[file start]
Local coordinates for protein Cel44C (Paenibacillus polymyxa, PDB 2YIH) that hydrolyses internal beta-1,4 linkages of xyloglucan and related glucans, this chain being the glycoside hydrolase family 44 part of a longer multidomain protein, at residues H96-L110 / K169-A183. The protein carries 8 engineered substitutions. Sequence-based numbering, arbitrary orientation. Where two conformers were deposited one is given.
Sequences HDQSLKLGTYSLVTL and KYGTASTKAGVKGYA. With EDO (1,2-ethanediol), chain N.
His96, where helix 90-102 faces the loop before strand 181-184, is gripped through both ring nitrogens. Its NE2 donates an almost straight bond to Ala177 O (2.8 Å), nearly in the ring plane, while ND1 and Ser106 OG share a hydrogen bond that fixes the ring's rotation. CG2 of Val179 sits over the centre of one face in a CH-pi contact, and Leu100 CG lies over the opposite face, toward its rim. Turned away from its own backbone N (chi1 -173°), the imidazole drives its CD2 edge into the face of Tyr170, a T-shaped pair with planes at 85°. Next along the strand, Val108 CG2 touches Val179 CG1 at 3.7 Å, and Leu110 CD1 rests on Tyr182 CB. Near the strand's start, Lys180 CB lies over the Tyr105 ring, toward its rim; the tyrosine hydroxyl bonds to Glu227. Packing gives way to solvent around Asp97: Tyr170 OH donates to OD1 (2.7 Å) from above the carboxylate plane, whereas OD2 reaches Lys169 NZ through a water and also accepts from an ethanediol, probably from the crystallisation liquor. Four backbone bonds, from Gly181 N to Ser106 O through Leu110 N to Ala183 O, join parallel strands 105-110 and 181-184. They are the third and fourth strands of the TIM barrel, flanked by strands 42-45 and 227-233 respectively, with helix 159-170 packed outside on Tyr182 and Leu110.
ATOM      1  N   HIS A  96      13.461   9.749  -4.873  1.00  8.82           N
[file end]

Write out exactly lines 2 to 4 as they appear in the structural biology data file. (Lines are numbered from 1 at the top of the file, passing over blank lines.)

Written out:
Sequences HDQSLKLGTYSLVTL and KYGTASTKAGVKGYA. With EDO (1,2-ethanediol), chain N.
His96, where helix 90-102 faces the loop before strand 181-184, is gripped through both ring nitrogens. Its NE2 donates an almost straight bond to Ala177 O (2.8 Å), nearly in the ring plane, while ND1 and Ser106 OG share a hydrogen bond that fixes the ring's rotation. CG2 of Val179 sits over the centre of one face in a CH-pi contact, and Leu100 CG lies over the opposite face, toward its rim. Turned away from its own backbone N (chi1 -173°), the imidazole drives its CD2 edge into the face of Tyr170, a T-shaped pair with planes at 85°. Next along the strand, Val108 CG2 touches Val179 CG1 at 3.7 Å, and Leu110 CD1 rests on Tyr182 CB. Near the strand's start, Lys180 CB lies over the Tyr105 ring, toward its rim; the tyrosine hydroxyl bonds to Glu227. Packing gives way to solvent around Asp97: Tyr170 OH donates to OD1 (2.7 Å) from above the carboxylate plane, whereas OD2 reaches Lys169 NZ through a water and also accepts from an ethanediol, probably from the crystallisation liquor. Four backbone bonds, from Gly181 N to Ser106 O through Leu110 N to Ala183 O, join parallel strands 105-110 and 181-184. They are the third and fourth strands of the TIM barrel, flanked by strands 42-45 and 227-233 respectively, with helix 159-170 packed outside on Tyr182 and Leu110.
ATOM      1  N   HIS A  96      13.461   9.749  -4.873  1.00  8.82           N